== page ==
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Federalist No. 72

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Title: Federalist No. 72  
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Subject: The Federalist Papers, Term limits, Federalist Papers by Alexander Hamilton, 1788 works, Federalist No. 63
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Federalist No. 72

Alexander Hamilton, author of Federalist No. 72

Federalist No. 72 is an essay by Alexander Hamilton and the seventy-second of The Federalist Papers. It was published on March 19, 1788 under the pseudonym Publius. The paper discusses executive re-eligibility and is the sixth in a series of 11 essays discussing the powers the Executive branch.

Executive re-eligibility

In Federalist No. 72, Alexander Hamilton argues that re-eligibility is essential to executive power. He believed that the Presidency must attract the most ambitious individuals and re-eligibility ensured that they would not attempt to extend their term in office unconstitutionally.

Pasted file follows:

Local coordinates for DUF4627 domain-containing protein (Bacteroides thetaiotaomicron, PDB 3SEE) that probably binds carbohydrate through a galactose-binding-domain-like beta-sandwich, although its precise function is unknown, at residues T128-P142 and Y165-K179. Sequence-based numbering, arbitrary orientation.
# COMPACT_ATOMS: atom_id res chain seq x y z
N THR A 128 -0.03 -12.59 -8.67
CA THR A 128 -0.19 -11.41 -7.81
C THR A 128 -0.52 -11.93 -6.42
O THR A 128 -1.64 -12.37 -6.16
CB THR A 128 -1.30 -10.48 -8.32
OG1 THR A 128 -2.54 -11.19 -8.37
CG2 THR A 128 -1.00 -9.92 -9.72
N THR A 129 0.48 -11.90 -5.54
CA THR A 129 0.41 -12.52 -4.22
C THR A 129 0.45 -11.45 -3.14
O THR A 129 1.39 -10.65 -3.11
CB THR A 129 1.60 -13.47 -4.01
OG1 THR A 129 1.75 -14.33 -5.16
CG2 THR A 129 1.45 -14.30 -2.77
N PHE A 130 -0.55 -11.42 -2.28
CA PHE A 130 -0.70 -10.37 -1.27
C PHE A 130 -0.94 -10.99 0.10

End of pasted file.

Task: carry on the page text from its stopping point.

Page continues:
Hamilton believed that executives should be eligible to serve as many terms as the American people allow. He argued that limits on re-eligibility would hamper an experienced president to use his past expertise. In addition, Hamilton argued that term limits prevent an executive from utilizing experience gained in special emergency situations in other terms and that term limits restricts stability within the executive.

The twenty-second Amendment to the Constitution imposed the present two-tier term limit on the executive branch. Today, U.S. presidents can only serve two terms, or a succession has taken place, ten years, as president of the country.

External links

  • The Federalist No. 72 Text


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